By: Sara Weinreb
Boost your immune system this cold and flu season
Cold and flu season is (unfortunately!) officially upon us, and I’m guessing that you’ll do what it takes to avoid this unfortunate fate. The good news— there are plenty of natural ways we can boost our immune system, helping us to stave away the sniffles. Truthfully, these tips are helpful year-round to keep both your immune system and overall health in tip-top shape. Taking care of your body in all aspects helps you remain healthy all year long and fight off disease. Here are some of the top ways to keep your immune system strong this fall and winter.
Reduce your sugar intake
All those apple cider donuts and Halloween candies are not helping your immune system-- in fact, they are suppressing it. It's beneficial year-round to be mindful of your sugar consumption (especially refined sugar!), and cold-season is no exception. Sugar consumption reduces your white blood cell performance, leading you to be less likely to fight off disease that finds its way into your body, and also leads to inflammation, a precursor for much disease. For this reason, I also recommend avoiding sugary snacks on planes where you are exposed to a lot of germs. Raw, local honey can be useful for your health and immune system, but in moderation.
Eat an immune-boosting diet
No surprises here— eating lots of vegetables is key, as well as some fruit! Dark leafy greens are excellent, as is eating a variety of veggies (the whole "eat the rainbow” philosophy applies here). Eating lots of different fruits and vegetables will give you a variety of vitamins and minerals, which will boost your health and immune system. Did you know Kiwis are very high in Vitamin C? Here’s a helpful list of immune-boosting foods for your reference!
Lack of sleep is a huge threat to our overall health— it affects nearly every system in our body! Turn off screens at least 30 minutes before bed, and make sure your room is slightly cool and dark (or use an eye mask). Aim to get 6-8 hours of sleep per night, and the more consistent you can be with your bed and wake time, the better.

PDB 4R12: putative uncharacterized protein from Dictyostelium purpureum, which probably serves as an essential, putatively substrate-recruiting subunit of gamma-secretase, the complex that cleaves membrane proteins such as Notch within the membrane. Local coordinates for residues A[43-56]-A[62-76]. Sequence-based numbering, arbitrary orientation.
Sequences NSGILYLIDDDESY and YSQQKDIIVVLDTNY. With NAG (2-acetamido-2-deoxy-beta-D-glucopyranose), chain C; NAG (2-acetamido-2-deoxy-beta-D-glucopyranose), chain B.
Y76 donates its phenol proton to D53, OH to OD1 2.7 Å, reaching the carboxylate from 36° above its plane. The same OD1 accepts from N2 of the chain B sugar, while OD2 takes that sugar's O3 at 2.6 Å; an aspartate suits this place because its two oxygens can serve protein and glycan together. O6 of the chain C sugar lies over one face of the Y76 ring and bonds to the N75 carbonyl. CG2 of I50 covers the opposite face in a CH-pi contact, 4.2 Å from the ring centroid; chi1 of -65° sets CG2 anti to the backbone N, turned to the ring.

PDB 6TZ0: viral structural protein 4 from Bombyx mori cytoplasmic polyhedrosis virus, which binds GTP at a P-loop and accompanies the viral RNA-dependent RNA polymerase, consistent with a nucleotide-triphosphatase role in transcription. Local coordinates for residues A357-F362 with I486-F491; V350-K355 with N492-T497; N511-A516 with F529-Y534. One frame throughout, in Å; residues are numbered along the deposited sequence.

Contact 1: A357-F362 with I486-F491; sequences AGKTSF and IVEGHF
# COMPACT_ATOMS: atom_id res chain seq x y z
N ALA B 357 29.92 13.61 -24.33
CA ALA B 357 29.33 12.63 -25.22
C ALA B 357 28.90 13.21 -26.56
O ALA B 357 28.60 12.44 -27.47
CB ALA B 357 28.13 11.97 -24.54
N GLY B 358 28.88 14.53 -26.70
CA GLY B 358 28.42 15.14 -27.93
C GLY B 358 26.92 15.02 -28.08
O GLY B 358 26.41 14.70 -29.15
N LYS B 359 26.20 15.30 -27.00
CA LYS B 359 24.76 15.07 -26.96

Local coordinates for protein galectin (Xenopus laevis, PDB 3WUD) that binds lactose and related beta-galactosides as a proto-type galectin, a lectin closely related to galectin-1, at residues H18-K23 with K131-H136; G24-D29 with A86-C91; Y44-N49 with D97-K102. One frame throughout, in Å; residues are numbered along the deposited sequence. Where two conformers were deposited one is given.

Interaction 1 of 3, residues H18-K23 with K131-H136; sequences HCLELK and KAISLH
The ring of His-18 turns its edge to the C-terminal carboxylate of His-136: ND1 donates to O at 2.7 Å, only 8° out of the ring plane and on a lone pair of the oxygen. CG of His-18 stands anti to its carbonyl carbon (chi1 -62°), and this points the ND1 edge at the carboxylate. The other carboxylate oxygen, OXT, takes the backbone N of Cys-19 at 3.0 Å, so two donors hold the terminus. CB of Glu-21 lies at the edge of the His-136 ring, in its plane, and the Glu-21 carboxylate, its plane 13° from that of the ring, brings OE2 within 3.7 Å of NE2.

Meditation or practice other stress-reducing activities
Stress plays a significant role in our overall health, and so you will want to work on making sure you are managing your stress overall. Meditation and journaling can be useful for this! Or whatever you find is stress-relieving— maybe it’s talking to friends, going for a run, or spending time outside. However, stress-reduction looks like to you, make sure it’s working its way into your routine.
Keep up your exercise routine
Light exercise has been indicated in boosting your immune system and overall health. Add yoga, pilates, or maybe running to your routine this fall and winter! Exercise helps curb inflammation and reduces stress, both triggers for potential disease.
Support your immune system with herbal allies
As an herbalist-in-training, I am a big fan of plant medicine, and there are lots of herbs and herbal medicines that can support your immune system. I like to make a batch of elderberry syrup (or you can buy it at your health food store). Elderberries are known to prevent upper respiratory infections and shorten the length of your cold or flu! Another useful, easy to DIY medicine is garlic, honey. It’s as simple as chopping up some garlic and letting it infuse in raw honey (local is best!) for a few days to a few weeks. Here’s a recipe. Garlic is highly anti-bacterial and anti-microbial, as well as is an expectorant, and is a superstar for your health and immune system— just make sure it’s raw. A small spoonful of garlic honey can do wonders for your health and immune system to keep a cold away, and you can increase the dosage if you have an active infection you are looking to fight. Adding raw garlic to salad dressings or anything you’re eating during the winter will be supportive of your health! There are tons of other herbs that are helpful during cold and flu season such as echinacea— I found this list to be particularly helpful, check out the herb section of your local health food store, or consult a local herb shop for further recommendations.
Of course, consult with your doctor or herbalist to determine if these remedies are right for you!